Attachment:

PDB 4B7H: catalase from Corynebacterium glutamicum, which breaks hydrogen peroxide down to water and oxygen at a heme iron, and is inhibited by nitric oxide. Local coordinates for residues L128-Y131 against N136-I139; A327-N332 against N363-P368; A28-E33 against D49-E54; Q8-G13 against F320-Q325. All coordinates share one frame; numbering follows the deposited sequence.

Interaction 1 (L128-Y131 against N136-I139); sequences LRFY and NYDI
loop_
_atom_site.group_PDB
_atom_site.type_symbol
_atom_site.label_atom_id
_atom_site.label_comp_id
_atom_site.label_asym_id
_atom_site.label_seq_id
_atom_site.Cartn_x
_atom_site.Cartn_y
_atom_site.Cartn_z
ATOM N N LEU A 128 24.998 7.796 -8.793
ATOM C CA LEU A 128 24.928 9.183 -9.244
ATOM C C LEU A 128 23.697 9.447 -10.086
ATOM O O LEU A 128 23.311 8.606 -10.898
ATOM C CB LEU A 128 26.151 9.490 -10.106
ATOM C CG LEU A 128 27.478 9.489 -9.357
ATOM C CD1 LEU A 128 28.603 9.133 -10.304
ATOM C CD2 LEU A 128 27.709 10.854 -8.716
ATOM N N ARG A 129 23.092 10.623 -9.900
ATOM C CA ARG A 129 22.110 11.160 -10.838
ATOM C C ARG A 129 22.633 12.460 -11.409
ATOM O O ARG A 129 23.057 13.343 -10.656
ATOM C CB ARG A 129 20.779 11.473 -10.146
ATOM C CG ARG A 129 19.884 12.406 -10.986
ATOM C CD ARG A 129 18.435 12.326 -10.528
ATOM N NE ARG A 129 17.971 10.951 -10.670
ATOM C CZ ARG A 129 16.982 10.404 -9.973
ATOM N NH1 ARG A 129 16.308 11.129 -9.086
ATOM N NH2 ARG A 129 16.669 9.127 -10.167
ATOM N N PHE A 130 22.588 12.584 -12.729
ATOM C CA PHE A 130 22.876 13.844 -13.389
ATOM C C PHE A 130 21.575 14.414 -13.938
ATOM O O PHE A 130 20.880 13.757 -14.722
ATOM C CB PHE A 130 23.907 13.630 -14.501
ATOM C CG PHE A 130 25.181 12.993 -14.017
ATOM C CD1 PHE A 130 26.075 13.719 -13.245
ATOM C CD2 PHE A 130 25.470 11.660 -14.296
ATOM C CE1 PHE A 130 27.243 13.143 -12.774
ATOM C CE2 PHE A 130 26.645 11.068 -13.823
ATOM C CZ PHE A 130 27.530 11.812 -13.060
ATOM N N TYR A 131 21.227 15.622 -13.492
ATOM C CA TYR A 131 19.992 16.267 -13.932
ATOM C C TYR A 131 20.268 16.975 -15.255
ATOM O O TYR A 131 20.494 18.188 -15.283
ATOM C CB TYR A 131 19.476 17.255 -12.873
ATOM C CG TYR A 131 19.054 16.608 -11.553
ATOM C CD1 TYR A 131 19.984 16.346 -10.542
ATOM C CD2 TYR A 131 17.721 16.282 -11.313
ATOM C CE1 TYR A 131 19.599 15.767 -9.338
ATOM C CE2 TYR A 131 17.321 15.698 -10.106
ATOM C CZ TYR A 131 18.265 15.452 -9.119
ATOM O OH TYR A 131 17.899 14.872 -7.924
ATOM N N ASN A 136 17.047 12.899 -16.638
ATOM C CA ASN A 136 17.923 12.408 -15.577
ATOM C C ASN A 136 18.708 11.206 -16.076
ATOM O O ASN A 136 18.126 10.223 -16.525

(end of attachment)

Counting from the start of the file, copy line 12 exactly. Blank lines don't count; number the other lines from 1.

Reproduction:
_atom_site.Cartn_z